Again, I used PowerShell. The script is a little bit more complex for this option.

PARAM
(
    [Parameter(Mandatory=$true)]
    [ValidateNotNullOrEmpty()]
    [string]$Share
)

[Hashtable]$Output = @{}
Get-ChildItem -Path $Share | ForEach-Object -Process {
    $DirectorySize = Get-ChildItem -Path $PSItem.FullName -Recurse -Force -ErrorAction SilentlyContinue | Measure-Object -Sum Length
    $Output = @{
       'DirectoryName' = $($PSItem.Name)
       'DirectorySize' = $($DirectorySize.Sum)
    }
    Write-Output $($Output.Keys.ForEach({"$_=$($Output.$_)"}) -join ' ')
}

You can find a sample output below. This could easily be extended with further useful information like the directory’s last modified timestamp.

DirectoryName=user01 DirectorySize=112288349557
DirectoryName=user02 DirectorySize=1065937039508
DirectoryName=user03 DirectorySize=956380045

The configuration entry looks slightly different this time. I chose an interval of once per day, start delay is not needed and the script context has to be SYSTEM. Note that the script expects a parameter for the file share.

############################################
# Timer 10
############################################
[Timer]
Name           = User profile sizes
Interval       = 86400000
Script         = powershell.exe -executionpolicy bypass -file "C:\Program Files\vast limits\uberAgent\Scripts\Get-SubdirectorySizes.ps1" -Share "\\fileserver\profileshare"
ScriptContext  = Session0AsSystem

Purify The Data

The Splunk search result for the first option looks as follows:

However, the profile size in bytes is not very user-friendly. With Splunk’s powerful Search Processing Language, we can convert bytes to gigabytes.

index=uberAgent sourcetype="uberagent:script:user profile size" | eval ProfileSizeGB = round(ProfileSize / (1024*1024*1024),2) | table UserName ProfileSizeGB

Conclusion

Determining user profile sizes is another great example of uberAgent’s script execution engine. You are not limited to the dashboards we ship by default but can extend your monitoring solution as you want.

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uberAgent 5.0.1: Splunk 7.1, Data Model Acceleration Auto-Skewing https://uberagent.com/blog/uberagent-5-0-1-splunk-7-1-data-model-acceleration-auto-skewing/ Thu, 03 May 2018 20:45:56 +0000 https://uberagent.com/?p=4283 We are happy to announce the newest version of our user experience and application performance monitoring product. uberAgent 5.0.1 adds support for Splunk 7.1 and brings many other improvements. For a full list of changes, please consult the release notes. As always, upgrading is highly recommended (instructions). Splunk 7.1 uberAgent now fully supports the significant user...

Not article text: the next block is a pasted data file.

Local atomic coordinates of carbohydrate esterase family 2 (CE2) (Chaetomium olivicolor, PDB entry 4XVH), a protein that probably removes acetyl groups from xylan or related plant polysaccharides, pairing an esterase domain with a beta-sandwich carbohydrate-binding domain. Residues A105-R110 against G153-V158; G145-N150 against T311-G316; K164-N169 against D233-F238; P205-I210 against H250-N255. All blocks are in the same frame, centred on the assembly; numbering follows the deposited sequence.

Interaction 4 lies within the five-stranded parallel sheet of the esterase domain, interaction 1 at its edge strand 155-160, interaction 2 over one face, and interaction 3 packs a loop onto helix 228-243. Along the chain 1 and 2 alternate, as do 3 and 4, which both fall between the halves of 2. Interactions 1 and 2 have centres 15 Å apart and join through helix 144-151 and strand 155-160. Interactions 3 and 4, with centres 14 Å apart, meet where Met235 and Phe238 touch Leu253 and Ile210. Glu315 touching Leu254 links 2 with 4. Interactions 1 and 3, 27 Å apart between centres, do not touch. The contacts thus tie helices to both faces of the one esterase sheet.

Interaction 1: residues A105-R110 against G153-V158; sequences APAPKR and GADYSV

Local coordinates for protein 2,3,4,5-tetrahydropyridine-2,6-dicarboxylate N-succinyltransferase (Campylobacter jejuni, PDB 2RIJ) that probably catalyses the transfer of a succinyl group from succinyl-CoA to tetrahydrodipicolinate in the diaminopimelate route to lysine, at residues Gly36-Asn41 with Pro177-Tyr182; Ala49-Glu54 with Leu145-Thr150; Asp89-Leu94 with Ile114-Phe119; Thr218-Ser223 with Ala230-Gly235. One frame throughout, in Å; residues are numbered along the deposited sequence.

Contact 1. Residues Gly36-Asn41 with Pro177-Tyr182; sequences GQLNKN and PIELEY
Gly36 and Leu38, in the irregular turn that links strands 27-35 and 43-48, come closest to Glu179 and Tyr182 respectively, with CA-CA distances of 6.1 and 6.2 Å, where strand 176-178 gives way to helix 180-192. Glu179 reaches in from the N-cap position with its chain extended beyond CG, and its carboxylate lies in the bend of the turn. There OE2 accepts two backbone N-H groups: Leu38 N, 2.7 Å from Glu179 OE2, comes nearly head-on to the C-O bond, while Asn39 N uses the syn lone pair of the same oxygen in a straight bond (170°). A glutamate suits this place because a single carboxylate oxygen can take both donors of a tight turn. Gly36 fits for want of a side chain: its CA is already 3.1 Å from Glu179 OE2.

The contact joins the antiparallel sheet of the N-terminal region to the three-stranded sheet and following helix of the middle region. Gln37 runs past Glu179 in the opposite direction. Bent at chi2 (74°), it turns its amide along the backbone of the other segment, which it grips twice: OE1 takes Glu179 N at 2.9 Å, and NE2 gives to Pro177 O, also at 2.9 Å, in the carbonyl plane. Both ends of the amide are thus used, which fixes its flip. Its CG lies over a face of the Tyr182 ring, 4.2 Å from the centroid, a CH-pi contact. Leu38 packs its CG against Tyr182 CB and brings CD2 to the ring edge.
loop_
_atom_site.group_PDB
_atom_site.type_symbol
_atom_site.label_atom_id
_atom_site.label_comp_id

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We are happy to announce the newest version of our user experience and application performance monitoring product. uberAgent 5.0.1 adds support for Splunk 7.1 and brings many other improvements.

For a full list of changes, please consult the release notes. As always, upgrading is highly recommended (instructions).

Splunk 7.1

uberAgent now fully supports the significant user interface updates Splunk introduced in version 7.1.

Data Model Acceleration Auto-Skewing

This is something we are particularly proud of: “our” first feature suggestion got implemented in Splunk Enterprise.

uberAgent makes extensive use of accelerated data models for greatly enhanced dashboard search speed (for details see the blog posts to Helge’s Splunk .conf 2015 session).

Put simply, when a data model is accelerated, an additional index is built that is populated by searches that run every five minutes. Without the new auto-skewing feature, all data model acceleration searches were scheduled to run at exactly the same time, which would fail due to concurrency limitations. With version 7.1 Splunk learned to distribute the acceleration searches across the available time range. This promises to effectively get rid of skipped searches – and we are very happy to report that it does exactly that!

Auto-skewing is now enabled for uberAgent’s data model. It causes a (harmless) warning message on Splunk versions prior to 7.1 during a restart of Splunkd. To remove that, simply comment out the setting acceleration.allow_skew in datamodels.conf.

About uberAgent

uberAgent is a Windows user experience analytics and application performance monitoring product. Its highlights include detailed information about boot and logon duration (showing why and when boots/logons are slow), application unresponsiveness detection, network reliability drilldowns, process startup duration, application usage metering, browser performance per website and remoting protocol insights.

About vast limits

vast limits GmbH is the company behind uberAgent, the innovative user experience and application performance monitoring product. Our customer list includes organizations from industries like finance, healthcare, professional services and education, ranging from medium-sized businesses to global enterprises. vast limits’ network of qualified solution partners ensures best-in-class service and support anywhere in the world.

Our founder, Helge Klein, is an experienced consultant and developer who architected the user profile management product whose successor is now available as Citrix Profile Management. In 2009 Helge received the Citrix Technology Professional (CTP) award, in 2011 he was nominated a Microsoft Most Valuable Professional (MVP), in 2014 he was a Splunk Revolution Award Winner, in 2015 he became a VMware vExpert. Helge frequently presents at conferences and user group events.